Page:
Trading Licks: Episode 7 – Double-Stop Phrases

Posted by on May 25, 2023

This month we’re going to be jamming over a mid-tempo rock track, in the key of A.

We’ll be phrasing a mixture of double-stop ideas that start on the upbeat of one.

Phrasing on the upbeats sounds a little more “hip” than if we start our phrases on the downbeats … I think you’ll like how it makes your licks sound, and feel.

What are Double-Stops?

Double-stops can be defined as two notes of a different pitch, that are played at the same time.

Double-stops can also be seen as two-note chord fragments, as they often usually contain chord tones, or the extensions of those triad or seventh chords.

The typical double-stops guitarists use, are major and minor 3rds, major and minor sixths, fourths, fifths and octaves.

Quite often we use a combination of these intervals to create our blues, rock and country licks. You’ll notice that I’m using all of those variations in the eight examples, all except the octave.

I’m also playing double-stop ideas that I’ve divided into their individual tones … in other words, I’m arpeggiating the double-stops.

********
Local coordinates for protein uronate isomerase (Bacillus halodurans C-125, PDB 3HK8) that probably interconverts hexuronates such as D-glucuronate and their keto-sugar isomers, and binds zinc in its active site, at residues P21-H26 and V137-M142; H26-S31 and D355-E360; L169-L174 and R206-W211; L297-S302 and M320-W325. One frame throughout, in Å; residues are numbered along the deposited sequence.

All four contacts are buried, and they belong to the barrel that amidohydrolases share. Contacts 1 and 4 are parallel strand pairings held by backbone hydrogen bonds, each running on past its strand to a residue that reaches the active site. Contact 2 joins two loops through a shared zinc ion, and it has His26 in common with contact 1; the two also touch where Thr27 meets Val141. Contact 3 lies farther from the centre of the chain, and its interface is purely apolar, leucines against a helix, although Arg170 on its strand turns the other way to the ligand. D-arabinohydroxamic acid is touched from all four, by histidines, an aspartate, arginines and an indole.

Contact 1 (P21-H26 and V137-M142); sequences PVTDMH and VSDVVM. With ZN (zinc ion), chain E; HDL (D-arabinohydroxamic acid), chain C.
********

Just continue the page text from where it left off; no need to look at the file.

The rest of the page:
You can also combine double-stop phrases with single-note lines, for extra impact.

The Chord Progression

This month’s two-bar chord sequence is a IV – I – VI – V progression in the key of A.

          IV     I             VImi      V      Key of A Major

II:     D     A     I     F#mi7    E    :II

My Solo Approach

I’m using the A Major Scale, and A Major Pentatonic Scale to create my double-stop phrases. All of these shapes can be transposed into other keys, so it’s well worth learning the shapes … and how they relate to the chords within the harmonized major scale.

I’m starting each phrase on the upbeat of one, and making sure each lick resolves and concludes within two measures.

One of my phrases starts on the last two sixteenths of your two bar section. See if you can determine which lick that is.

Also notice that I’m using my fingers to articulate the double-stop phrases.  Using your fingers will allow you to dictate the volume and dynamic of each note within the pairing.

Staying on Track

You’ll notice that I’m playing the rhythm guitar part in the spaces I’ve left for you to play your phrases.

Remember to package your lines within the spaces I’ve left for you.

If you’d like to dig deeper into this concept, and expand your double-stop vocabulary, check-out my TrueFire course called “Double-Stop Chops”.

O.k., let’s get down to business and jam.

Robbie Calvo –


Gear Used – Yamaha Revstar RSS20 – Line 6 Helix Rack.

Chord Progression; II:     D     A     I     F#mi7    E    :II

Tonal Center Modality – A Ionian / E Mixolydian

Tempo – 85 BPM